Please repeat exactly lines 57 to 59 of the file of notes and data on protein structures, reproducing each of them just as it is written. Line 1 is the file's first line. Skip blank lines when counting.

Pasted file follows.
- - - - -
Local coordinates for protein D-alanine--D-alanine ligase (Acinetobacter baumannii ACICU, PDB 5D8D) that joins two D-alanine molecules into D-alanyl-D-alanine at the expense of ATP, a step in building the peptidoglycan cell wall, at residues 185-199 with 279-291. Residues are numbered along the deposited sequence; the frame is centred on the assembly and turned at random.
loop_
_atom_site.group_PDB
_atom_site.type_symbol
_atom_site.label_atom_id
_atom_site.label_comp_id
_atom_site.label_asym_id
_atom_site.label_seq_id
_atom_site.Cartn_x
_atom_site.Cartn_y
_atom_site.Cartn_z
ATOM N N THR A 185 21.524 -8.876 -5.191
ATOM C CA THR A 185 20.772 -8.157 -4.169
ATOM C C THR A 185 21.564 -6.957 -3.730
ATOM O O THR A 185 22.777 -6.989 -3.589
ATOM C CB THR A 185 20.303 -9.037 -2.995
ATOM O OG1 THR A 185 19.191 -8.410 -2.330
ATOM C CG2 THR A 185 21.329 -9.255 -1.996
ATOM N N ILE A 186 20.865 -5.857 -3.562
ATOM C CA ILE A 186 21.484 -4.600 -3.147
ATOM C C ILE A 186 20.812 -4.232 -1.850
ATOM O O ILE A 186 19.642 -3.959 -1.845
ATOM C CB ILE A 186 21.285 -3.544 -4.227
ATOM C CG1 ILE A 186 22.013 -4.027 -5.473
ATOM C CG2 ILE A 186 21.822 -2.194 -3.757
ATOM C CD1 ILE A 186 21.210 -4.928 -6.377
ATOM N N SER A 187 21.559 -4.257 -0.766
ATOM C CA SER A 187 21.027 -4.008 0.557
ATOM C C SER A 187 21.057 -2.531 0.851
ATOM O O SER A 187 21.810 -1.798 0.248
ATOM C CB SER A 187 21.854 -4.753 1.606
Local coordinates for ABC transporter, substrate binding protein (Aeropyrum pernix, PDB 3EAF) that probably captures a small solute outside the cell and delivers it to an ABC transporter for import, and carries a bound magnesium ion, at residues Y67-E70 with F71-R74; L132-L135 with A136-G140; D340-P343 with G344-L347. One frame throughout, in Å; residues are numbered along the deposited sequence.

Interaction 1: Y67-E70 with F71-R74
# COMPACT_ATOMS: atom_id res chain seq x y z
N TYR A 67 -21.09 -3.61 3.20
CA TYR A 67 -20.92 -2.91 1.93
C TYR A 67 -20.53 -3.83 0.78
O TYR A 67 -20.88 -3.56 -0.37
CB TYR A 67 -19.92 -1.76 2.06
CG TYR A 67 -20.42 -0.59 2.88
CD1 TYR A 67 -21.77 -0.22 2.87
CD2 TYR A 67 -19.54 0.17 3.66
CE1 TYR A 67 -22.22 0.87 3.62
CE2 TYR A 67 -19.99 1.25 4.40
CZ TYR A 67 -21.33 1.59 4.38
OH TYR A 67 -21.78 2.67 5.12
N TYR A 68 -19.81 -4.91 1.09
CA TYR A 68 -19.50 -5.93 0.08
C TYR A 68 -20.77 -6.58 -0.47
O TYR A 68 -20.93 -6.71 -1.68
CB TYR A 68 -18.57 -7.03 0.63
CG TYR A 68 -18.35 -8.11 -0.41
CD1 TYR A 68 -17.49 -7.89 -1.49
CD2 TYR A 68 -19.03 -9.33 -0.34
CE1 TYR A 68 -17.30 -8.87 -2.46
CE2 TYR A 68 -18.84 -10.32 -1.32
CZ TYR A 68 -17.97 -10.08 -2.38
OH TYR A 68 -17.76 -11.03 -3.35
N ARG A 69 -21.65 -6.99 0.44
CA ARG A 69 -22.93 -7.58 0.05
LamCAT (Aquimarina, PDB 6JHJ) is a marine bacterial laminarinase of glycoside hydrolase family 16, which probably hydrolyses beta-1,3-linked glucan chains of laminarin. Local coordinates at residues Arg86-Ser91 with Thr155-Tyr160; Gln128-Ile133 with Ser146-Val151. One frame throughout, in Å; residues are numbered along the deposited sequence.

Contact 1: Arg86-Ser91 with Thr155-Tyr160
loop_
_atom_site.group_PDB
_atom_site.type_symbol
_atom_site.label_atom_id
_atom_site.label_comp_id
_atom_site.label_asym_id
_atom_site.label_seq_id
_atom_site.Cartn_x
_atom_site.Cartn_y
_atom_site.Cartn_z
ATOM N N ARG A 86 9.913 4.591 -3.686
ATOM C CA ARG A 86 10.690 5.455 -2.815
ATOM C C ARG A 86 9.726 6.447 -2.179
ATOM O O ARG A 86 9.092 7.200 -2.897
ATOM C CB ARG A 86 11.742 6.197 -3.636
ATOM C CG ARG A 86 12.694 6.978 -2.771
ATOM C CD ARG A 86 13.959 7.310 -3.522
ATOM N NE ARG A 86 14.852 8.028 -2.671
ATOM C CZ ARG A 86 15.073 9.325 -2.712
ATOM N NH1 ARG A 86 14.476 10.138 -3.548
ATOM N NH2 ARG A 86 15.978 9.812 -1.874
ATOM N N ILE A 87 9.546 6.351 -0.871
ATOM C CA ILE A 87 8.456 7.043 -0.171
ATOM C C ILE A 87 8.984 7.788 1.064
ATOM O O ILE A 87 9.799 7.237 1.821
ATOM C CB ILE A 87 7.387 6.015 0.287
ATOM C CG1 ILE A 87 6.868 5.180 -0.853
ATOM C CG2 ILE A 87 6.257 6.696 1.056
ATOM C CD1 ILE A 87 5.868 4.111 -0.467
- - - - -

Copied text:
CZ TYR A 68 -17.97 -10.08 -2.38
OH TYR A 68 -17.76 -11.03 -3.35
N ARG A 69 -21.65 -6.99 0.44